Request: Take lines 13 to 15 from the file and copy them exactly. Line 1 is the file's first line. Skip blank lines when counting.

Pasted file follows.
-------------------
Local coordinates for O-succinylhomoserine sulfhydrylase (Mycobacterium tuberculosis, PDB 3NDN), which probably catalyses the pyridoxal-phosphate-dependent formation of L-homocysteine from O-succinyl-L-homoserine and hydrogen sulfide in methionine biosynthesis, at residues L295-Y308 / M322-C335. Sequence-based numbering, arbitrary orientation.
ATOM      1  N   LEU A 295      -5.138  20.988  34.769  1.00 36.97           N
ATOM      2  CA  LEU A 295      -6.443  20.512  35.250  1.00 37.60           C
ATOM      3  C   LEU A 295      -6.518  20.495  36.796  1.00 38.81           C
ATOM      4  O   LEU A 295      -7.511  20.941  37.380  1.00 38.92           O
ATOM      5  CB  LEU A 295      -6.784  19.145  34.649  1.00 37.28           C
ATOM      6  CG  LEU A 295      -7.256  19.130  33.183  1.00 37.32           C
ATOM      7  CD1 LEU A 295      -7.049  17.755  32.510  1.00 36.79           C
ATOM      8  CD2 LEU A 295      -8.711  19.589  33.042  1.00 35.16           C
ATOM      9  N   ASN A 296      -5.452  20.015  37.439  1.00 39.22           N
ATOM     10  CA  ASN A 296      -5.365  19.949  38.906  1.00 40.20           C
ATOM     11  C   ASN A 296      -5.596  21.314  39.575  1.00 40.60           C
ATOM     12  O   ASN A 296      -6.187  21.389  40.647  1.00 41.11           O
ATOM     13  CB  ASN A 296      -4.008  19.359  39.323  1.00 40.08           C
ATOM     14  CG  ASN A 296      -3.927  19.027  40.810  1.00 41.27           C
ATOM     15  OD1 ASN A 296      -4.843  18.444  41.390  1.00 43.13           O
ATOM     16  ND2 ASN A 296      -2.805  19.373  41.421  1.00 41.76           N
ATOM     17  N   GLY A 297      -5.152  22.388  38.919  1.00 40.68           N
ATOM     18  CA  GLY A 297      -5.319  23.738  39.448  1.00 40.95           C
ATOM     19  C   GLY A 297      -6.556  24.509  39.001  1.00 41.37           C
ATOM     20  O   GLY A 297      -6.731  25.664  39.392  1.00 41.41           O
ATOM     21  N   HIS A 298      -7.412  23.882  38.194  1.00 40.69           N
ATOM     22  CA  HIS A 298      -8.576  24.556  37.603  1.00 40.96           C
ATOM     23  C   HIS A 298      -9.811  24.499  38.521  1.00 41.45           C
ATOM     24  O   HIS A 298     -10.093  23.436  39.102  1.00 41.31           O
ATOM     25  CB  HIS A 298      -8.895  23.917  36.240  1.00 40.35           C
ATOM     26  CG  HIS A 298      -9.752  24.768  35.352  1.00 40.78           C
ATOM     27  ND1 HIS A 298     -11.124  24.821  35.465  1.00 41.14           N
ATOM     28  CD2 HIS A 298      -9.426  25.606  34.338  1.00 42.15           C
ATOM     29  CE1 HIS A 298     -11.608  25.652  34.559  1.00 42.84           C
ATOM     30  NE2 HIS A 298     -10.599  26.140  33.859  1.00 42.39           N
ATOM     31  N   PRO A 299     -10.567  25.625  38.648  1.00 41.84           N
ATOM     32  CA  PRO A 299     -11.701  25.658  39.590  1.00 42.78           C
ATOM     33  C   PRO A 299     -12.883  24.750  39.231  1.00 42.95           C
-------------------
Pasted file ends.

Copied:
ATOM     12  O   ASN A 296      -6.187  21.389  40.647  1.00 41.11           O
ATOM     13  CB  ASN A 296      -4.008  19.359  39.323  1.00 40.08           C
ATOM     14  CG  ASN A 296      -3.927  19.027  40.810  1.00 41.27           C